Giving back to Buddhist Monks with Tak Bat - The World Overload

Photo of Giving back to Buddhist Monks with Tak Bat - The World Overload by Nicholas Rosen

While in Chiang Mai I was able to participate in the tradition of Tak bat, a very important part in the culture of Thailand. The Buddhist monks participate in this weekly activity that dates back for generations. A spiritual ritual where we gift food to Buddhist monks and teachers who have in turn taught us about goodness and virtue. It is their main purpose to preserve and practice Buddhist teachings. We are expected to take care of the Buddhist monk’s physical needs as they in turn are taking care of our spiritual needs. Thailand has the 3rd largest Buddhist population behind China and Japan. It is the official religion of Thailand, following the Theravada school of Buddhism.

When it starts

The monks start early in the morning as the sun rises, between 5 to 6 a.m. so make sure you get a good plenty of rest the day before. It’s disrespectful to interrupt the ceremony so show up early if you can. Barefooted (a Buddhist way of connecting to nature and the earth) a line of Buddhist monks with the senior monk ahead at the front will lead the progression from the local monastery.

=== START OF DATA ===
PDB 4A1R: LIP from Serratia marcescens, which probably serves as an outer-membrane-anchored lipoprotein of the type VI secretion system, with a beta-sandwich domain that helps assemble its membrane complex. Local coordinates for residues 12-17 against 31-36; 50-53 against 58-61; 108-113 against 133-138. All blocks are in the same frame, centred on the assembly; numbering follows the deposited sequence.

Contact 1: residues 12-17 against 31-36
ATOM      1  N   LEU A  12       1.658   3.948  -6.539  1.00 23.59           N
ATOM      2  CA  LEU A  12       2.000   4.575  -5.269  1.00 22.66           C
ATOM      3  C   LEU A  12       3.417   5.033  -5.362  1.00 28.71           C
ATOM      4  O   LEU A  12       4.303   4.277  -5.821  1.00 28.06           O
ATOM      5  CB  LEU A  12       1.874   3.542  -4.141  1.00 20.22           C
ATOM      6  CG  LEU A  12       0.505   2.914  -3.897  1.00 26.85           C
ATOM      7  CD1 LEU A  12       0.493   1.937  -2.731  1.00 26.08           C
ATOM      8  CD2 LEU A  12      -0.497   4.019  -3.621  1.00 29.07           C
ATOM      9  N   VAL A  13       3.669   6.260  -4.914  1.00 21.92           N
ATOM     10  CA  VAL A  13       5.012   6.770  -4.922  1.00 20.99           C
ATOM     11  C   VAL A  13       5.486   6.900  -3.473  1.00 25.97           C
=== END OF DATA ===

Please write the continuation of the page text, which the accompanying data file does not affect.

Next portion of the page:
Photo of Chiang Mai, Thailand by Nicholas Rosen

Taking up with others along the roadside you will find yourself with locals and other tourists like you who are ready to give. Keep to wearing modest clothing. You should make sure your legs, chest, and shoulders are covered. Each monk will be carrying an alms bowl and it is Buddhist tradition to place fresh food into them. Rice, a staple of Thailand is the standard food to give them. You can also buy local fruit, milk, juice, and even fish as a gift. Monks typically only have two meals a day.

Offering to the Buddhist Monks

It is customary to gift these foods to the Buddhist monks while crouched or in a kneeling position. Keep your heard lowered as you present them the food. Once the procession has been completed the monks return to their monastery and the food they have received among each other.

Photo of Giving back to Buddhist Monks with Tak Bat - The World Overload by Nicholas Rosen

This happens every day so if you are unable to participate or miss it don’t worry. If you have a local tour guide they will be able to show you where the monastery is and where is a good spot for the full experience. You might also get a few rules on what not to do. Don’t expect a thank you from the monks as they tend not to speak during this. I had to get up and move an acceptable distance away in order to take pictures and to not block or disrupt anybody else who was still giving alms.

I found it to be a very uplifting and it filled me with something I could only describe as mild spiritual fulfillment as I'm sure it will for you too.